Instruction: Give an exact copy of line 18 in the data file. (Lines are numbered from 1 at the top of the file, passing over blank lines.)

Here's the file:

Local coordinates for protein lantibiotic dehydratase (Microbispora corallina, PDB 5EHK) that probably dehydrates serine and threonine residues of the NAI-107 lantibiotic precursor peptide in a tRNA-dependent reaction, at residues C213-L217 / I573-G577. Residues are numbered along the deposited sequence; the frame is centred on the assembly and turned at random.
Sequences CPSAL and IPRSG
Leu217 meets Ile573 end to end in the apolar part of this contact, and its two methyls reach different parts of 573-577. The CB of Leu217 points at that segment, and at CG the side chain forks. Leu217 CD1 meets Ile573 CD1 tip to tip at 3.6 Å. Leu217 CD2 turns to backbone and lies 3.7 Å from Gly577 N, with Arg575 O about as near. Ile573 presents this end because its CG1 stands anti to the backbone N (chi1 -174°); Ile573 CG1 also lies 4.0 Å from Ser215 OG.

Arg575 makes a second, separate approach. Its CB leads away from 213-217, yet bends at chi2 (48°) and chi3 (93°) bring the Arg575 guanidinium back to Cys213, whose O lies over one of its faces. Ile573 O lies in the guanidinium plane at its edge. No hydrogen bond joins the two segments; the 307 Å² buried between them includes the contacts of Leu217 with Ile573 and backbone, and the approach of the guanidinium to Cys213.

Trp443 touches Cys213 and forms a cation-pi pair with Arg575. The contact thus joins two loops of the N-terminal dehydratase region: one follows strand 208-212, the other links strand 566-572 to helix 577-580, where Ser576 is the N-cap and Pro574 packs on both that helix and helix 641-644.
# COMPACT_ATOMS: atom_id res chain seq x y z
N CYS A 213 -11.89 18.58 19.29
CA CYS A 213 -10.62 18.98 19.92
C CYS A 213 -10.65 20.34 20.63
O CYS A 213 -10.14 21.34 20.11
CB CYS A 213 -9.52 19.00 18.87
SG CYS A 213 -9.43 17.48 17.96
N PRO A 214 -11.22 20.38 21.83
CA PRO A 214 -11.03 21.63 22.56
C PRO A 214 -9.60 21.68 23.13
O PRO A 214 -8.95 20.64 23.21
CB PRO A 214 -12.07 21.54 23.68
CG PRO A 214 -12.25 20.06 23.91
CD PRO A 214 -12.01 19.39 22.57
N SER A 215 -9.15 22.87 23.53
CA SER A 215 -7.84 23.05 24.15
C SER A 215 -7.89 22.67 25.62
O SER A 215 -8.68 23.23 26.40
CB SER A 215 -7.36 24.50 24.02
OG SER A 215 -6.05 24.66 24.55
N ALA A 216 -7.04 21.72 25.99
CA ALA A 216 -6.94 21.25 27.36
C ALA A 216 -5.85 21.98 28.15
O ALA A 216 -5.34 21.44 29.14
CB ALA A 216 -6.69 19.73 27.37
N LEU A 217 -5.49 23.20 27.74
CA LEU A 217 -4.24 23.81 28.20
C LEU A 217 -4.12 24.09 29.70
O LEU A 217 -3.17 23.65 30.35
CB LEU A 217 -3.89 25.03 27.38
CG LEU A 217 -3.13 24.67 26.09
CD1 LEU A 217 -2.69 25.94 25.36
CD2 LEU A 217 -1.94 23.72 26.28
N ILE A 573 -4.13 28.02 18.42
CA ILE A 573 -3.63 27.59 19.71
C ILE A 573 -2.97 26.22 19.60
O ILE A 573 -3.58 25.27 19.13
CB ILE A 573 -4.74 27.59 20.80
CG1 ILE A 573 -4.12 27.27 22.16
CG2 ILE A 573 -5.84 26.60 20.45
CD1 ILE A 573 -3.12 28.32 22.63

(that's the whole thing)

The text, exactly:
CG PRO A 214 -12.25 20.06 23.91